After nearly a week of counting ballots, Joe Biden was declared president-elect early Saturday morning.
Many storefronts along Chicago’s Michigan Avenue, also known as the Magnificent Mile thanks in part to its grand architecture and designer brands, boarded up their windows days in advance, anticipating election unrest. Instead, crowds gathered to dance, sing and occasionally pop bottles of champagne.
In spite of this initial celebration, cities across the country remain in limbo as President Donald Trump resists a peaceful transfer of power.
The souvenir shop Bye Bye Chicago was one of several that prepared for Election Day by boarding up their windows. Although the plywood has since been taken down, employee William Askew said the shop’s owner is keeping it in a safe place.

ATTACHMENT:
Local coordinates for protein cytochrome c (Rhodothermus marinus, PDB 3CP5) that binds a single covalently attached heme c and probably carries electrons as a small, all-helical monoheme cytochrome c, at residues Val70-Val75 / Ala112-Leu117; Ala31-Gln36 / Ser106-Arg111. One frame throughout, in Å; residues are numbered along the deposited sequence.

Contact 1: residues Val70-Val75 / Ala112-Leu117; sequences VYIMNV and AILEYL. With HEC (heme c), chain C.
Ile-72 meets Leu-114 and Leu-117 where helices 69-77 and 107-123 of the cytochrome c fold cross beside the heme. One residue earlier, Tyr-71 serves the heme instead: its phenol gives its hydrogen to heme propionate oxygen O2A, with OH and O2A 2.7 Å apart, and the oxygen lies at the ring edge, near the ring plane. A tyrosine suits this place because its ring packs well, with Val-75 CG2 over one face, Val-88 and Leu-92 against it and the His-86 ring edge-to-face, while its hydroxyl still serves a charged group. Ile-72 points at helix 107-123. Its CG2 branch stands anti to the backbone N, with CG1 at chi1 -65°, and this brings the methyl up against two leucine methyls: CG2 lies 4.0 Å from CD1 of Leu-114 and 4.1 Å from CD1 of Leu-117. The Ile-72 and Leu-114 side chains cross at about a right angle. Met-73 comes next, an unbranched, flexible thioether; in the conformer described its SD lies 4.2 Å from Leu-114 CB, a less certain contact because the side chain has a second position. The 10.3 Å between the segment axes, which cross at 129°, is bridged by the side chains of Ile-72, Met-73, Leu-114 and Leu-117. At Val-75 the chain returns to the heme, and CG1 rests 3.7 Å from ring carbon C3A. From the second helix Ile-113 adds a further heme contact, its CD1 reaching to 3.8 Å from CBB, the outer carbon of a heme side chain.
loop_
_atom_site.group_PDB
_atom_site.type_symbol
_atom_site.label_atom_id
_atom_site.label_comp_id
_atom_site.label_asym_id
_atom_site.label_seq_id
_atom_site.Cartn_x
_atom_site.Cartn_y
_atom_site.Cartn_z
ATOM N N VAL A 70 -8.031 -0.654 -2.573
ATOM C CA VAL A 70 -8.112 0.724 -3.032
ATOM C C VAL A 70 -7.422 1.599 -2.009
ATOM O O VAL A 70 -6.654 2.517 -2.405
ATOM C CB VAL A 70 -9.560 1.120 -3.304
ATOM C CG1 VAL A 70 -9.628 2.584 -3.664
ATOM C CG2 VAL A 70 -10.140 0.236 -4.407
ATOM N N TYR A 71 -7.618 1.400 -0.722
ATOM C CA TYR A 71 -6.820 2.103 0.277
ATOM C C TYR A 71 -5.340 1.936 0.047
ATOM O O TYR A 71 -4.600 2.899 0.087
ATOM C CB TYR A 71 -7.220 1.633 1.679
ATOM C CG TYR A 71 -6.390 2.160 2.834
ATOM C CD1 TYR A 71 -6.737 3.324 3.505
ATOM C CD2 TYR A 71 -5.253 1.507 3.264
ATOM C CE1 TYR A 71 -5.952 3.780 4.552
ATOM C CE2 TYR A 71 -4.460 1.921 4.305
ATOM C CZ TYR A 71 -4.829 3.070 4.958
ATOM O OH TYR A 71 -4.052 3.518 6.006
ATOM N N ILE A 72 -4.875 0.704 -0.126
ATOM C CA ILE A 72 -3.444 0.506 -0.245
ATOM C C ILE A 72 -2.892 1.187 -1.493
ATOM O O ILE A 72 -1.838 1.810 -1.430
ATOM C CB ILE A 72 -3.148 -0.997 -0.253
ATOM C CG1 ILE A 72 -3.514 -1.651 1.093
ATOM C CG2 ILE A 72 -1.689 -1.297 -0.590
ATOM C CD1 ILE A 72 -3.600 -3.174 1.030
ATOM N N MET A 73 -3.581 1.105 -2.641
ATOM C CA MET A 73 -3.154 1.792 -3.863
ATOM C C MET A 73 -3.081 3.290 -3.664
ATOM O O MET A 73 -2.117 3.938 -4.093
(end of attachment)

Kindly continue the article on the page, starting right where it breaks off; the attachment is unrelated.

“Over the summer, our windows were busted and merchandise was stolen,” Askew said. “It was certainly an interruption of business.”
First in June and then again in August, dozens of storefronts along Michigan Avenue were looted during weeks of widespread civil unrest in response to the murder of George Floyd. After the first wave, plywood was taken down as soon as the damage was repaired.
Now, the boards — often covered with colorful designs to match designer brands — are becoming a more long term measure.
Grace Rodgers and Marisa Sloan are health, environment and science reporters at Medill. You can follow them on Twitter at @gracelizrodgersand@sloan_marisa.